Google this week announced better than expected second-quarter revenue on the back of increased income from online video advertising, and internet users concerned about their online privacy should sit up and take note.
Hailed as an important source of income for corporations such as Google and Facebook, online video advertising is growing faster than most other advertising formats and mediums, with revenue predicted to increase annually by just under 20% through to 2016. By contrast, traditional online display advertising (think banner ads) is forecast to only grow at a 3% annual rate.
And it is Google that is well placed to reap the benefits of this boom. The company accounted for more than a third of digital ad spending world-wide in 2014, with Facebook its nearest rival.
But with increasing proliferation of the emerging digital ad format comes the potential for increased imposition into internet users’ privacy. Much like traditional banner ads or other older display advertising formats, online video advertising is often a gateway for internet companies to impeach on the privacy of internet users by collecting information about their online habits and browsing history.
This information can then be used by advertisers for an infernal practice called “retargeting”. In simple terms, this is a method to follow visitors around the web with ads based on browser history. For just one implication of such a practice, think of the poor guy whose Christmas was ruined because his family knew where he had been shopping.
So naturally, it is right to expect the emerging format of online video advertisement to face the same scrupulous regulations as its older cousin. It is no surprise, then, that after becoming increasingly concerned about consumer privacy a few years ago, the Federal Trade Organization pressured advertising companies into developing a self-regulatory program. The goal of this program was simple – empower internet users to manage their own data and have more control over the ads they are shown.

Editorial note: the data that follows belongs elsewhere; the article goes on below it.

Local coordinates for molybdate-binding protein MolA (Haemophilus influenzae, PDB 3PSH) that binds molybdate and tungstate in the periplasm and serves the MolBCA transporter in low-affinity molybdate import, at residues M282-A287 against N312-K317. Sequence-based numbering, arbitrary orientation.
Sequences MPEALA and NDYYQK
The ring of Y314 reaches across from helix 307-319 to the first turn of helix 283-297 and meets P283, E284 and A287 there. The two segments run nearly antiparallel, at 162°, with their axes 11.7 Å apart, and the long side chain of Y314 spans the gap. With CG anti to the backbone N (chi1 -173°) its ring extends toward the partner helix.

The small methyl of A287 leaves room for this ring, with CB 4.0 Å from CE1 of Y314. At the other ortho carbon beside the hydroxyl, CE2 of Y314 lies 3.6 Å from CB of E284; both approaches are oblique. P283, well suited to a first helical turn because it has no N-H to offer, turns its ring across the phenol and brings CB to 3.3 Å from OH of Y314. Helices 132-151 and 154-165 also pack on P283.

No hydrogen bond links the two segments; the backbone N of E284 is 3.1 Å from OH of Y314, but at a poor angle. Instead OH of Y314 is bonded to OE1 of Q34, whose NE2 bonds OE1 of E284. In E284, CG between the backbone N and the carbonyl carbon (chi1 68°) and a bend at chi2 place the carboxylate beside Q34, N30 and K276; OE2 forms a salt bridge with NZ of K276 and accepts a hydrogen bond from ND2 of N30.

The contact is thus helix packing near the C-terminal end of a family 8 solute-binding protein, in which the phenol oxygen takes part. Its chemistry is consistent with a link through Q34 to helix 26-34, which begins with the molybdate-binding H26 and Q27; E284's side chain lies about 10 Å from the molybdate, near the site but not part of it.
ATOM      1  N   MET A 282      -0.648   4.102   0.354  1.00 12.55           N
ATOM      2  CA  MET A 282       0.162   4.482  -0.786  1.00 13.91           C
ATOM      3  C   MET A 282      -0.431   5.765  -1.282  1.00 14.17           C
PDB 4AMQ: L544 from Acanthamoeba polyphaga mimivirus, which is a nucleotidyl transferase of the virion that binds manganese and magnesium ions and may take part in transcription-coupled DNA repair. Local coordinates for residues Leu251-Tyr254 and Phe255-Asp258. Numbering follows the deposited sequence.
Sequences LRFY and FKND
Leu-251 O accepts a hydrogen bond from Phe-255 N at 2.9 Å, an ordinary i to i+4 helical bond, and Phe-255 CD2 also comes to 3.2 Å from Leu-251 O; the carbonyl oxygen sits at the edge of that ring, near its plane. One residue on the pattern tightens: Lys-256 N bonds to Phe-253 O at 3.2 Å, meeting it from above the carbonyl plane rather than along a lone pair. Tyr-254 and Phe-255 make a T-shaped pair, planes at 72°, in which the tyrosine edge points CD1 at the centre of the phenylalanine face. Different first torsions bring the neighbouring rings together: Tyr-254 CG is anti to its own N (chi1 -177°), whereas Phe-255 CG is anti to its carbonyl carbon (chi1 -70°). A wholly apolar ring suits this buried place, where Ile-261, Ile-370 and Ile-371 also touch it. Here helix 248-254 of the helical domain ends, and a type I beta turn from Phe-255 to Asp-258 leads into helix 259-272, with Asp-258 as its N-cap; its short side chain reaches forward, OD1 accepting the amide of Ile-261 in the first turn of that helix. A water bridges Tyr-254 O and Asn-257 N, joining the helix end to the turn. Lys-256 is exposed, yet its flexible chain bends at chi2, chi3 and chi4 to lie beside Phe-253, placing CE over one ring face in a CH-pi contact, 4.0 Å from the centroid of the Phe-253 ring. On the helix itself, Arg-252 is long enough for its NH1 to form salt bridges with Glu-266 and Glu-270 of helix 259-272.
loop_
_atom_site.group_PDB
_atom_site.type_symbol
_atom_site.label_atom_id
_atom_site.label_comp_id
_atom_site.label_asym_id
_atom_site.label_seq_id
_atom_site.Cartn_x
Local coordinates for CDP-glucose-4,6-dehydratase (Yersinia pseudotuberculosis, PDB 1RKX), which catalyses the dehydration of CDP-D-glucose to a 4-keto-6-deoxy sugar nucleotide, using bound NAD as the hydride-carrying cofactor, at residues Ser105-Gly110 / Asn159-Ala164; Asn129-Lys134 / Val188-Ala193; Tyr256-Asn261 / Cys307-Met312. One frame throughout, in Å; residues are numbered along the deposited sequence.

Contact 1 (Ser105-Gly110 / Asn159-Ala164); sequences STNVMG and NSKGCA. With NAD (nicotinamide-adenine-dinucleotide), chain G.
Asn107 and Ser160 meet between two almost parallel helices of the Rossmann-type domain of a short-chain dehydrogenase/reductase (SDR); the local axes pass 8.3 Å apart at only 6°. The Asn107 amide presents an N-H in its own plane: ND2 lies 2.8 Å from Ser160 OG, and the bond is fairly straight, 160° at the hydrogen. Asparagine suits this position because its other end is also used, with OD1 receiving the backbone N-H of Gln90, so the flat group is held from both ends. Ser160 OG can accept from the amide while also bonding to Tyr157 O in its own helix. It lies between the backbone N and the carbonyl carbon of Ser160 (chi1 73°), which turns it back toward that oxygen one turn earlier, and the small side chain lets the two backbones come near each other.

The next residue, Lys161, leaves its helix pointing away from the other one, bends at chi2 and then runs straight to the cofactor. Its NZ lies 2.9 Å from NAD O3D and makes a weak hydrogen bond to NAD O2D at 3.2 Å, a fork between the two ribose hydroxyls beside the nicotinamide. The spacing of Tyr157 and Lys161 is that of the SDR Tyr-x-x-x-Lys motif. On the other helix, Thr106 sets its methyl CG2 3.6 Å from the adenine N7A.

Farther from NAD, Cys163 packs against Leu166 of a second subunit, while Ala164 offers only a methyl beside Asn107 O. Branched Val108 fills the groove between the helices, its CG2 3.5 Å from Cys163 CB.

This self-regulatory program implemented some major changes in the digital marketing landscape, with the most significant being the AdChoices program. Simply put, AdChoices encourages online advertising platforms to include an advertising option icon on any ads or web pages where data is collected and used for behavioral advertising, whether that’s through digital advertisement or the traditional ad format medium.
The good news is that Google is a big proponent of AdChoices and this extends naturally to their booming online video advertising operations. The bad news is that because the program icon is so small and unobtrusive, most consumers don’t even notice it and therefore it continues to be underutilized.
To protect your privacy and to stop being tracked by ad companies, users have to click the AdChoices icon to open a pop-up window. This provides the user with more information, as well as the opportunity to opt out of interest-based ads. However, the format for this message varies depending on the ad platform, and opting out of advertising for different companies every time you browse the web can be a tiring and time-consuming experience.
Anonymous online surfing software such as Hide My IP is an excellent option for those who don’t want to go through the rigmarole that advertisers have put in place. By hiding your true IP address and IP location, Hide My IP can prevent the big advertisers that rely on geo-ip tracing tools from collecting and tracking your Internet usage behavior based on your IP location.